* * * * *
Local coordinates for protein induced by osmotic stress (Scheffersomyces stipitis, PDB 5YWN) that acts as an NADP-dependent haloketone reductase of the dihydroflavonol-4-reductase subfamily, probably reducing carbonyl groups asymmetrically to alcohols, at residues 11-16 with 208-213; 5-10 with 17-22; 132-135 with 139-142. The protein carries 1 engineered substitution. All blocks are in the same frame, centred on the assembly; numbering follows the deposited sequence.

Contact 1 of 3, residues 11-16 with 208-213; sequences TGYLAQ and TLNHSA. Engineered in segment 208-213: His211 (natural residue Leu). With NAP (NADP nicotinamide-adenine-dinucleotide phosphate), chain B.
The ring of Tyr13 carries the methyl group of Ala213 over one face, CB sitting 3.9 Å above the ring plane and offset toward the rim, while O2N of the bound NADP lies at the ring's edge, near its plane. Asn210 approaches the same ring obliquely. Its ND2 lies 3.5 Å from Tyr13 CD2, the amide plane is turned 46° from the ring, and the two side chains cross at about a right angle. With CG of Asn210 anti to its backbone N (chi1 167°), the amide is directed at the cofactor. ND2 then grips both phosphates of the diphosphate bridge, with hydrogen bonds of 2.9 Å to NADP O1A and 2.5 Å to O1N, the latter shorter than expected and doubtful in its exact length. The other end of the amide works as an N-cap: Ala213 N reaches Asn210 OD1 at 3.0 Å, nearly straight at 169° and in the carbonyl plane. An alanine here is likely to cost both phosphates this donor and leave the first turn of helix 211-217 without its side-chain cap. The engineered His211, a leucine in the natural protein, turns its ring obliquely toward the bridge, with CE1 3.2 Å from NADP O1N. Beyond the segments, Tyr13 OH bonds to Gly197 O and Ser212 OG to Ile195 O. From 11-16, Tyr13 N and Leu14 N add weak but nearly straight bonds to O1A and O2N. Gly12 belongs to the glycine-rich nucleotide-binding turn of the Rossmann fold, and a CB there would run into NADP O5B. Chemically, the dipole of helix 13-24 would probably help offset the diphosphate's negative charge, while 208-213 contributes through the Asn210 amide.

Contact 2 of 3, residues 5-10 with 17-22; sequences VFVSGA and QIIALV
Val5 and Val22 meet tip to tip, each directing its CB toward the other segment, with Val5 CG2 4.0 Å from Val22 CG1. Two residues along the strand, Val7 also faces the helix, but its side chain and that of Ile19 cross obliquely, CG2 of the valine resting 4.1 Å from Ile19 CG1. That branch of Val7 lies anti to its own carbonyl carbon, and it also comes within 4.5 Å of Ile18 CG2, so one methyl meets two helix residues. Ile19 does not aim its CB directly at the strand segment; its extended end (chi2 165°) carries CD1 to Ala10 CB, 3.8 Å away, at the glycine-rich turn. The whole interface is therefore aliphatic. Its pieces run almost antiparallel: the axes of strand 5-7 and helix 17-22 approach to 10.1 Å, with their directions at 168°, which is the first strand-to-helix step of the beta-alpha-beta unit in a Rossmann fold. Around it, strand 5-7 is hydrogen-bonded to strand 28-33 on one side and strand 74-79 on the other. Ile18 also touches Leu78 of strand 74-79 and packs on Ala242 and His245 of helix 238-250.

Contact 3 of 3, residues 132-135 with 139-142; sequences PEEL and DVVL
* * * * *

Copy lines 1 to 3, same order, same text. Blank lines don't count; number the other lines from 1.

Local coordinates for protein induced by osmotic stress (Scheffersomyces stipitis, PDB 5YWN) that acts as an NADP-dependent haloketone reductase of the dihydroflavonol-4-reductase subfamily, probably reducing carbonyl groups asymmetrically to alcohols, at residues 11-16 with 208-213; 5-10 with 17-22; 132-135 with 139-142. The protein carries 1 engineered substitution. All blocks are in the same frame, centred on the assembly; numbering follows the deposited sequence.

Contact 1 of 3, residues 11-16 with 208-213; sequences TGYLAQ and TLNHSA. Engineered in segment 208-213: His211 (natural residue Leu). With NAP (NADP nicotinamide-adenine-dinucleotide phosphate), chain B.
The ring of Tyr13 carries the methyl group of Ala213 over one face, CB sitting 3.9 Å above the ring plane and offset toward the rim, while O2N of the bound NADP lies at the ring's edge, near its plane. Asn210 approaches the same ring obliquely. Its ND2 lies 3.5 Å from Tyr13 CD2, the amide plane is turned 46° from the ring, and the two side chains cross at about a right angle. With CG of Asn210 anti to its backbone N (chi1 167°), the amide is directed at the cofactor. ND2 then grips both phosphates of the diphosphate bridge, with hydrogen bonds of 2.9 Å to NADP O1A and 2.5 Å to O1N, the latter shorter than expected and doubtful in its exact length. The other end of the amide works as an N-cap: Ala213 N reaches Asn210 OD1 at 3.0 Å, nearly straight at 169° and in the carbonyl plane. An alanine here is likely to cost both phosphates this donor and leave the first turn of helix 211-217 without its side-chain cap. The engineered His211, a leucine in the natural protein, turns its ring obliquely toward the bridge, with CE1 3.2 Å from NADP O1N. Beyond the segments, Tyr13 OH bonds to Gly197 O and Ser212 OG to Ile195 O. From 11-16, Tyr13 N and Leu14 N add weak but nearly straight bonds to O1A and O2N. Gly12 belongs to the glycine-rich nucleotide-binding turn of the Rossmann fold, and a CB there would run into NADP O5B. Chemically, the dipole of helix 13-24 would probably help offset the diphosphate's negative charge, while 208-213 contributes through the Asn210 amide.